What is ULEZ and how will it affect me?

17th Oct 2019 Danny Morgan

The UK Government has ambitious plans to be net zero carbon by 2050. It’s a laudable aim, but to achieve this will require some radical changes. We asked new and used car search website Lookers to explain how some of these changes will affect drivers.

The car will be a central component of any new environmental policies designed to transition the UK to a net zero carbon economy. While autonomous vehicles offer the possibility of reduced car ownership in urban environment, the fact remains millions of us drive a car today and will do so for the foreseeable future.

Various schemes and incentives have been launched to encourage drivers into more environmentally friendly cars. One such scheme is the Ultra Low Emission Zone (ULEZ) which is in effect in central London as the UK government plans to eliminate the sale of new diesel and petrol-powered cars by 2040.

What is the Ultra Low Emissions Zone (ULEZ)?

To travel in the ULEZ, your vehicle will need to meet a new, tighter exhaust emission standard. Failure to do so will see you incur a daily charge if you want to travel inside the ULEZ. In some ways, it’s very similar to how the London congestion charge operates.

The introduction of an Ultra Low Emission Zone is intended to help improve the air quality in central London. Currently, air pollution is one of the biggest challenges the city is facing and, as road transport is the biggest source of the health-damaging emissions in London, the government is tightening its rules regarding the vehicles on its roads.

The ULEZ started on 8th April 2019, with the area expanding on 25th October 2021. This expansion will see the zone include the inner London area. 

How will ULEZ affect you personally?  

Firstly, it will only affect you if you drive into a ULEZ-designated area. Obviously if you avoid it altogether then you avoid any chargers. Of course, this isn’t always possible and we expect the ULEZ to start making appearances in other cities if it’s deemed successful in London.

If your car doesn’t meet the ULEZ criteria, you’ll face a £12.50 charge each day for entering the zone. This charge runs every day of the year too. Generally, if you own a petrol car that was registered after 2005, it will meet the ULEZ standards. If you own a diesel car, it’s normally those registered after September 2015 that will be exempt from the charge.

If you own a van, minibus or specialist vehicle, you’ll face slightly different regulations than those in a car. Minimum emission standards are:

  • Petrol: Euro 4
  • Diesel: Euro 6

Petrol models sold from January 2006 should meet these standards, as too should diesel vans which were sold from September 2016. Like cars, the daily fee for those which don’t meet the standards is £12.50.

Motorbikes and mopeds also carry the same cost for failing to have a model that meets the standards. Generally, motorbikes, or similar vehicles, will reach the required Euro 3 standards if they were registered with the DVLA after July 2007.

The cost rises considerably for lorries, coaches and large vehicles that aren’t up to the required standard. Any that don’t meet the Euro VI standards (usually those registered before 2014) must pay a daily charge of £100.

It’s important to note that these costs are in addition to any applicable Congestion Charge. You can find more information on Transport For London’s ULEZ page.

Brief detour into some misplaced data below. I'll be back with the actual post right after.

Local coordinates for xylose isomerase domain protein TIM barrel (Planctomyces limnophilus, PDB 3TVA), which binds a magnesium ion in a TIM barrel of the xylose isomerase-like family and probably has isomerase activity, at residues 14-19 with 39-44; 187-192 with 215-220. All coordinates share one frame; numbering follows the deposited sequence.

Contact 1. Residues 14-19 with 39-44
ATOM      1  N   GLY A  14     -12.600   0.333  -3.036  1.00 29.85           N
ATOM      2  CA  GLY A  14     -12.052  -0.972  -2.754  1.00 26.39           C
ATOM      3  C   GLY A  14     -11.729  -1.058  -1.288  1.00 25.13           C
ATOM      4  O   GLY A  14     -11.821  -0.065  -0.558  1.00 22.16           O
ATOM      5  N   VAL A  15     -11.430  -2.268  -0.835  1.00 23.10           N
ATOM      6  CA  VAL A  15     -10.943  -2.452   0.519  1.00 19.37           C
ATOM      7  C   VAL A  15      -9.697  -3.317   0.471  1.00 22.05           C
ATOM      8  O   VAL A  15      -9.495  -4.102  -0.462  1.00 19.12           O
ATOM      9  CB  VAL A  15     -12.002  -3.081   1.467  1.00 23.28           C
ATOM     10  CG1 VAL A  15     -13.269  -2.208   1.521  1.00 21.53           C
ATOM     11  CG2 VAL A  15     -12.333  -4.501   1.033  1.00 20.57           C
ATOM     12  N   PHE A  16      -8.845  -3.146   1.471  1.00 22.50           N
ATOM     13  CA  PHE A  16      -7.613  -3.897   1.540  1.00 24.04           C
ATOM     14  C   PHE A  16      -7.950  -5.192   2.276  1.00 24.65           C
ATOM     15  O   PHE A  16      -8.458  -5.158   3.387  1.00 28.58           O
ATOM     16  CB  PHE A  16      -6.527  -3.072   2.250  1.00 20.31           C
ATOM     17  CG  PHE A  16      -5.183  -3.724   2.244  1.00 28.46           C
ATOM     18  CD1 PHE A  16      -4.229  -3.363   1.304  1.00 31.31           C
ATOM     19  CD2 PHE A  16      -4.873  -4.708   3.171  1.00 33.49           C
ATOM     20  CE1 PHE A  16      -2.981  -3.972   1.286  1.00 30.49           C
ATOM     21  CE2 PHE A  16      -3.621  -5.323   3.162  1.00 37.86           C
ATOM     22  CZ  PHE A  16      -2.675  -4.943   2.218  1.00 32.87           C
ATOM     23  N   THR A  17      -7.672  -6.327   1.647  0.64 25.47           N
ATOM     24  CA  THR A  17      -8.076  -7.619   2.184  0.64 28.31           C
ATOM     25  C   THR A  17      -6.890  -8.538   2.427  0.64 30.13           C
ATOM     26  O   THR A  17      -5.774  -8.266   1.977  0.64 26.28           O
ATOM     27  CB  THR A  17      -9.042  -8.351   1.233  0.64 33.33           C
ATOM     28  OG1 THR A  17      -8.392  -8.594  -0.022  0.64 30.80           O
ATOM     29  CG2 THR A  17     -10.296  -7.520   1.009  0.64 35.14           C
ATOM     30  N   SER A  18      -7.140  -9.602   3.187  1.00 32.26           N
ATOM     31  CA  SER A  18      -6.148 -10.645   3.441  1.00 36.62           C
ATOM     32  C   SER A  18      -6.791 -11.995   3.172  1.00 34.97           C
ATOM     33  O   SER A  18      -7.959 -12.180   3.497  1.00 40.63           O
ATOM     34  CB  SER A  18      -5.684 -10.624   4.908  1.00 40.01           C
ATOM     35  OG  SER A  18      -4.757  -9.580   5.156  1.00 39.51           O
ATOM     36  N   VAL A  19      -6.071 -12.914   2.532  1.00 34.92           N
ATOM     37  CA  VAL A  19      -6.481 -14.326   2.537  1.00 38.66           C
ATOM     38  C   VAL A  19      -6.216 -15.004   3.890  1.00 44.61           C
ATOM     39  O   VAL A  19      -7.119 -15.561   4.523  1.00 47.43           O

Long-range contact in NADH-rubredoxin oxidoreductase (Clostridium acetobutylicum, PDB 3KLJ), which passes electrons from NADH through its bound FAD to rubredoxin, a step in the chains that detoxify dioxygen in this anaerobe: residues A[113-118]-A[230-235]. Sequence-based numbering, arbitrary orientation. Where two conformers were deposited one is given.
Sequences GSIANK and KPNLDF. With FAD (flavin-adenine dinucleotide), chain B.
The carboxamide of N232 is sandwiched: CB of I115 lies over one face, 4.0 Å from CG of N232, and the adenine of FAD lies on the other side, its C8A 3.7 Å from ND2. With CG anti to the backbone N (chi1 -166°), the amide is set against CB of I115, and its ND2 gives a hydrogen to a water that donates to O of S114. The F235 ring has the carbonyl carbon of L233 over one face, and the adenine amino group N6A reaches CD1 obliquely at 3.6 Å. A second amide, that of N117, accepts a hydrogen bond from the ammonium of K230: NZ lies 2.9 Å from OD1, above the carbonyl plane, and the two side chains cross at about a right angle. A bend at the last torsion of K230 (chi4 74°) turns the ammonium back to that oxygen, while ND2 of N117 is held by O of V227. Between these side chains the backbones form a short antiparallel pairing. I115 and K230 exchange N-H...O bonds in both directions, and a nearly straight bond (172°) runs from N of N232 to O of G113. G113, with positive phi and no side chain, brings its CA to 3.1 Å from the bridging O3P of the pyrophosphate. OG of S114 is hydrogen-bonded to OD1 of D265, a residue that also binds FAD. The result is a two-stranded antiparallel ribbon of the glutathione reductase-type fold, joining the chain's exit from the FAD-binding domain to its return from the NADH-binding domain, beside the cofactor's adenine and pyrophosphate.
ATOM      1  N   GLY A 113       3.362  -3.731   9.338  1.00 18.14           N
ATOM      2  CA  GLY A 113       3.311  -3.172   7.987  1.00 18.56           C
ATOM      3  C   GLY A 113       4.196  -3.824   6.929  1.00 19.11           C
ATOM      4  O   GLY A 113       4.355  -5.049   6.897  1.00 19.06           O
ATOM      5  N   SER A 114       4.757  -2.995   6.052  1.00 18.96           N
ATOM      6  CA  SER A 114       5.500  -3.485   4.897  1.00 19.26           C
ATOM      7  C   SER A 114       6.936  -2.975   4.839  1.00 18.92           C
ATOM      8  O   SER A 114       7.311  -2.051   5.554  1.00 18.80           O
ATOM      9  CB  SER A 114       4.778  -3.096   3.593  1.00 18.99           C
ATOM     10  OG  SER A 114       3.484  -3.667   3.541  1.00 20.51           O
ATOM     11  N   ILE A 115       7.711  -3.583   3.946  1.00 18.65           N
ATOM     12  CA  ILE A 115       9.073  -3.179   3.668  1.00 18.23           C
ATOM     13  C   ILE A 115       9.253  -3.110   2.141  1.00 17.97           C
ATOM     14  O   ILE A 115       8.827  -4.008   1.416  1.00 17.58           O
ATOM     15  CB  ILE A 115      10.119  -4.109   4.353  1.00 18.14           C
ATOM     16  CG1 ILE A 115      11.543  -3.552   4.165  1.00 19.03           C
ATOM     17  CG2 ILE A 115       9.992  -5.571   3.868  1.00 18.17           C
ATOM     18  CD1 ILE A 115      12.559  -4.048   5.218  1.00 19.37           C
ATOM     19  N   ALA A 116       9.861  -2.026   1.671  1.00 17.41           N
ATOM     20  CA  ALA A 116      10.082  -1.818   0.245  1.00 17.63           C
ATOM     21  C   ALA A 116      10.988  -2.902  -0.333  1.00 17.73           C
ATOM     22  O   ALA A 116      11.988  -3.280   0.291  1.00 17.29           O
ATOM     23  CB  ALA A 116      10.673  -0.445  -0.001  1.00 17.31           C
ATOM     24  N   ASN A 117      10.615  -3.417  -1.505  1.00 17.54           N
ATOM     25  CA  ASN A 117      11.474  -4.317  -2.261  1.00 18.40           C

Who is exempt from ULEZ?

There are some exemptions from the ULEZ charge.

“Sunset period”

If you live within the boundaries of the ULEZ, you’ll receive a ‘sunset period’. This entitles you to a full discount of the charges, so you have more time to change to a vehicle that meets the required standards. This discount will run until 24th October 2021. After this time, residents must pay the full charge.

Also benefitting from a sunset period are drivers with a disabled or disabled passenger vehicles tax class. Their exemption runs until 26th October 2025, unless their vehicle changes its tax class. Blue Badge holders, however, must pay the charge from its introduction date.

Exempt vehicles

If you own a historic vehicle and it has historic vehicle tax, you’ll be exempt. This is the case unless the vehicle is used commercially. Agricultural and military vehicles are also exempt, as are certain types of mobile cranes.

Of course, we shouldn’t forget that electric vehicles are also automatically exempt because they are zero emissions. In addition, electric vehicles have zero per cent car tax currently, making them a great choice for urban areas especially.

How will ULEZ change in future?

While the ULEZ may be an issue for drivers of older cars, it’s important to remember that it has been designed to help improve air quality and, ultimately, our health.

It’s clear that the government is aware of the issue that pollution from petrol and diesel cars is causing – while there are no concrete plans for changes to the ULEZ or expansion, it’s entirely possible that other cities will implement the scheme and it could become stricter in the future.

This may mean it is worth considering a newer vehicle with better emissions ratings. While electric cars have zero emissions and a range of other benefits, such as lower running costs and great acceleration, plug-in hybrids such as the Volkswagen Golf GTE or Mitsubishi Outlander PHEV are a good blend between fully electric and petrol or diesel.

Tip: Why not try an electric car without actually buying one? Just download the Jaguar GO I-PACE app, which uses your own driving data and “pretends” those journeys were in an EV, giving you information on cost and number of charges along the way. Check out our video on it below.

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